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Australian vegetable exports on the rise

Peak body says certain considerations make it difficult to measure export growth against fruit sector

Ausveg, the peak representative body for Australian vegetable and potato growers, says the progress its members have made in growing exports over recent years should not be overshadowed by comparisons with the value of Australian fruit exports.

Global Trade Atlas data has shown the value of Australian vegetable exports grew 2 per cent to A$252m in 2017.

Ausveg believes the industry is well placed to meet its goal of growing export revenue to A$315m by 2020.

While it might seem easy to assess the performance of vegetable exports against fruit exports, Ausveg’s national manager – export development, Michael Coote, said there were certain considerations that made this comparison problematic.

“Fruits are a higher value export group than vegetables as they are more seasonal commodities and can command higher prices from importing countries during their seasonal windows,” Coote explained.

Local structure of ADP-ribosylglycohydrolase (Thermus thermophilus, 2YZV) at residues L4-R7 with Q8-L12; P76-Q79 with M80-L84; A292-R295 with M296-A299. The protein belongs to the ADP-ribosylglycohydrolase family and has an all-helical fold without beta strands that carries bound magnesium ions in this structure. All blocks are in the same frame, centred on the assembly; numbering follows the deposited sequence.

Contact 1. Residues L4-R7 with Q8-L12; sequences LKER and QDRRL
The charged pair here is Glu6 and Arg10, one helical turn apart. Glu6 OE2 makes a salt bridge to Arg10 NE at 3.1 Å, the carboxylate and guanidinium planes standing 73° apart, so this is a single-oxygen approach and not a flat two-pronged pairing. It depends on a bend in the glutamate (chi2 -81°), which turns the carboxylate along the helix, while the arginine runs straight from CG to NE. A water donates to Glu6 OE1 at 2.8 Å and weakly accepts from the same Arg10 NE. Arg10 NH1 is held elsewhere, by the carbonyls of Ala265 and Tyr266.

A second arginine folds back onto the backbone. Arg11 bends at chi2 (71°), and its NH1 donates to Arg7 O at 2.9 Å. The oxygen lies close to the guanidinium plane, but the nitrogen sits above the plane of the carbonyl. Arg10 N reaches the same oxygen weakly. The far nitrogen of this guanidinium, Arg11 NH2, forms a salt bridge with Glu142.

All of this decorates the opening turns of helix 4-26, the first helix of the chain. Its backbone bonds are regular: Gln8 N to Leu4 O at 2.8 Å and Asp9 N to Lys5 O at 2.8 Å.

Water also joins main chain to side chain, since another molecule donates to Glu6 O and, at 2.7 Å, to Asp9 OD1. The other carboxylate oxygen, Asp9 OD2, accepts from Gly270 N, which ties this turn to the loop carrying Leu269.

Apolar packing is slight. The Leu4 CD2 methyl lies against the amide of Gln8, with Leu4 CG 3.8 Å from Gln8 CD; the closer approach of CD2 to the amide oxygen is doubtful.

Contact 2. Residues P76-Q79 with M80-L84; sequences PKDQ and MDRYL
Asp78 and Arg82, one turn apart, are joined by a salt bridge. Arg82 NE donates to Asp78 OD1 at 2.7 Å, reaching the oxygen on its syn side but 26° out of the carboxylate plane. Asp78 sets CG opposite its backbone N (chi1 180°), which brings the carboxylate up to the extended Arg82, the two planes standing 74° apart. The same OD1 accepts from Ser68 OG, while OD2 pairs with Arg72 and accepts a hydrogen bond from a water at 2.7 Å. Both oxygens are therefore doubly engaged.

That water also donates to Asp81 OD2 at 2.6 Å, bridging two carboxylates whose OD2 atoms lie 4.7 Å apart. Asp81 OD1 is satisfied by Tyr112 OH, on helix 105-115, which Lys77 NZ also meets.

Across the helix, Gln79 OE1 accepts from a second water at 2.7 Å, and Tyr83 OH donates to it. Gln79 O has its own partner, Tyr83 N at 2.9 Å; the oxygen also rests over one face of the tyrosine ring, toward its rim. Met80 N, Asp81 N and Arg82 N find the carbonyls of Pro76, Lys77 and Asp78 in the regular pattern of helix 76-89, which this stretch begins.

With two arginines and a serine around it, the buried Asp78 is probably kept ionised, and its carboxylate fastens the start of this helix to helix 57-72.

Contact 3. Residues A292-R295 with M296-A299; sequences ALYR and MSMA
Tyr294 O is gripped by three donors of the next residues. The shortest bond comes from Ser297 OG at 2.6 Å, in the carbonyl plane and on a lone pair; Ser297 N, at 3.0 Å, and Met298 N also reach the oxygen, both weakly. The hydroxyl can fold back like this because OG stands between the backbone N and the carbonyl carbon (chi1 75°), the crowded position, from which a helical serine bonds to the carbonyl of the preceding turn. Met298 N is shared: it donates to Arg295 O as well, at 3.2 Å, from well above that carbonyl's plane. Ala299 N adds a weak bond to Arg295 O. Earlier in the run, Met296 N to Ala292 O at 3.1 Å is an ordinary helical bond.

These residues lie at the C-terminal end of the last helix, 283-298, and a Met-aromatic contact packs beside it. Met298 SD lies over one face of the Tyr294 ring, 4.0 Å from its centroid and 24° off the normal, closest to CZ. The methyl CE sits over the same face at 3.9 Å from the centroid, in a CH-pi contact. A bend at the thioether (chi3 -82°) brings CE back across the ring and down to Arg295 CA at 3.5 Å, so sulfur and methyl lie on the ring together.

“Vegetables, on the other hand, are a more consistent annual product group and tend to fill gaps in regions that are not so lucky to have year-round vegetable production like we do with most vegetable commodities in Australia.”

Coote said market access was another contributing factor.

“A number of different Australian fruits have had success growing their export trade into China, while Australia does not yet have access into this market for most vegetable commodities,” he explained.

“Despite these challenges, the industry has increased its focus on boosting the value and volume of its vegetable exports, with work being undertaken by Ausveg, Hort Innovation and other groups in building the exporting skills of Australian growers and providing opportunities to build relationships with foreign buyers.”